Originally Posted by Supermans
Amir, you still haven't answered the question in the first post of this thread... I believe you have said VC-1 wasn't tweaked to benefit from higher bitrates while AVc was..
No, I said the reverse. VC-1 from day one was designed for HD and high bitrate work. It was AVC which was completely designed for SD applications and lower (i.e "the internet"). The HP profile added some quick fixes but there was not enough time to redesign the codec to have it be completely competitive.
What has happened is that people try to cover up the faults with turning things like loop filter off which is deadly at at sub 25 mbit/sec, but at higher rates, the side effects of blockiness is probably not too severe (although I have seen some bad examples in PotC).
Does that mean AVC handles higher bitrates better than VC-1? That is what this thread is asking..
Actually, the whole assertion is mistaken with respect to both codecs. Yes, tests have shown that AVC at higher rates have lower performance but that is an aberration I think (yes, I said AVC, not VC-1. I can dig up the report if you like).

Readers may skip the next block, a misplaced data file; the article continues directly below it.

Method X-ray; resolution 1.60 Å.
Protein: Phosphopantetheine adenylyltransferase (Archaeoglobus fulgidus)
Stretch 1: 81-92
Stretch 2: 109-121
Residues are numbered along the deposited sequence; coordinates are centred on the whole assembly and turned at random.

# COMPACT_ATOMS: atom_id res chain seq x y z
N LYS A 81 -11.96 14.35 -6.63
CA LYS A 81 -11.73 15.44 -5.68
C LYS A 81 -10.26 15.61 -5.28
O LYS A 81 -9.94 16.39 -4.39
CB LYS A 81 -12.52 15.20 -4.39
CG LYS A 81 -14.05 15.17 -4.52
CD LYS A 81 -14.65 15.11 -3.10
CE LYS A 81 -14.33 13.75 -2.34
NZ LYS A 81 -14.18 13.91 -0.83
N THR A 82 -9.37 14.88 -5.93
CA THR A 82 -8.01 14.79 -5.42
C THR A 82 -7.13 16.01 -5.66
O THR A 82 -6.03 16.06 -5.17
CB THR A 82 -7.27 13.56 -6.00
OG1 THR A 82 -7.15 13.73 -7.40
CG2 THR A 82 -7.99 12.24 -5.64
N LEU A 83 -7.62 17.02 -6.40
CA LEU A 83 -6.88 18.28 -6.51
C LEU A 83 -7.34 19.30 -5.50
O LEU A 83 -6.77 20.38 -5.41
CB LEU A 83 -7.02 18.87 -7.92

The thing is that both codecs achieve 90% of their quality by the time you get to 10 to 12 mbit/sec. So the curve is highly exponential. As you seek data rates above say, 20-25 mbit/sec, you are chasing the long tail where adding bits, doesn't increase visual quality. This is why we say you don't need more bits. Not that the codecs lose performance at higher rates.
By the way, MPEG-2 has the same curve except that its slope is not as exponential as AVC/VC-1 and reaches the asymptote much later. So it can use more bits and create better quality better but that is because it is darn inefficient.